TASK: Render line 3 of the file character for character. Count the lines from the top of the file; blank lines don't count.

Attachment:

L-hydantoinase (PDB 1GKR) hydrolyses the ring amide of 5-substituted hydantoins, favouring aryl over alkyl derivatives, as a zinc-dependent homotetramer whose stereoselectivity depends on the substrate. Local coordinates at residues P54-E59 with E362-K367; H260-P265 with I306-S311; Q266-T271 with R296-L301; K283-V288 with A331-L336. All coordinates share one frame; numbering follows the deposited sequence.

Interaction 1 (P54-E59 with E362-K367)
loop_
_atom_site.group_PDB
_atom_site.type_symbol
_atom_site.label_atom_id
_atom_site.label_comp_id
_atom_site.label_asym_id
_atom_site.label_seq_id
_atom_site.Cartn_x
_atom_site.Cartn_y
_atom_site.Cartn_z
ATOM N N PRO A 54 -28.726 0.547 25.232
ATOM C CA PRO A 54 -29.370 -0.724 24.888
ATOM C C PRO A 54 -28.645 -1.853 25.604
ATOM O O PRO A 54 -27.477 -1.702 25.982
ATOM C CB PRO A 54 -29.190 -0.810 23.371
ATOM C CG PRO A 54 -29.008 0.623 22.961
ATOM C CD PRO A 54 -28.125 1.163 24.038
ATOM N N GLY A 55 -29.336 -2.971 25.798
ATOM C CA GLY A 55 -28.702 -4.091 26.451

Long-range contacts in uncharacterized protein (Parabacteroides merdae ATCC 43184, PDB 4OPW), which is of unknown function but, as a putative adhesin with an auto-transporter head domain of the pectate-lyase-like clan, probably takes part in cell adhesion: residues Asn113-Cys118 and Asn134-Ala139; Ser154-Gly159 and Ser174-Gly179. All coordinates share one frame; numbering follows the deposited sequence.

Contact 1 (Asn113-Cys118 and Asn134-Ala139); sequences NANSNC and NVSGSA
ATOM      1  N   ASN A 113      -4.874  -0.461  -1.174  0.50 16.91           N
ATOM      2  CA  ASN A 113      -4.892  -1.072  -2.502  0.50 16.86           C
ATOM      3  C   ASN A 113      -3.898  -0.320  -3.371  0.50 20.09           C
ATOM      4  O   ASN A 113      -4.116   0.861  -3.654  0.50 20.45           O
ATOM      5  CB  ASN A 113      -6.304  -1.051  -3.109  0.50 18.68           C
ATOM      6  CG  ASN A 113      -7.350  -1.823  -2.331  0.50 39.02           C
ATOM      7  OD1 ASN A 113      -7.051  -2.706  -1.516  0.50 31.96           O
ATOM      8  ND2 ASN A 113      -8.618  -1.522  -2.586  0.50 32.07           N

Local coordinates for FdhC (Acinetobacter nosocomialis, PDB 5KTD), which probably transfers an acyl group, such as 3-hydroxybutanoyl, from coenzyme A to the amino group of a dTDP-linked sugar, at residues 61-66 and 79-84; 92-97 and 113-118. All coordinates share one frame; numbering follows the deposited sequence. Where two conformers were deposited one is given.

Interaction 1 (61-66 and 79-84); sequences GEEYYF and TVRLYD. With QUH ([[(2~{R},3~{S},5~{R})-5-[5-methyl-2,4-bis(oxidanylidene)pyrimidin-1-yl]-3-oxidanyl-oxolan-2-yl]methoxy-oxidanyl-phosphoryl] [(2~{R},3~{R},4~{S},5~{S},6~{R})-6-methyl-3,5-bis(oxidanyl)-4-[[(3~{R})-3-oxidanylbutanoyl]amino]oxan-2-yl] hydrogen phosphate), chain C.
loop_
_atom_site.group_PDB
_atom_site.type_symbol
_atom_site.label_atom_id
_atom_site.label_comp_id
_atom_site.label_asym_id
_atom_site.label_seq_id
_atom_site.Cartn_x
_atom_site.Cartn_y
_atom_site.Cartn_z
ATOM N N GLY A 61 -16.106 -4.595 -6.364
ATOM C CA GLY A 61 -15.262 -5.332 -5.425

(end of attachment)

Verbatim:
loop_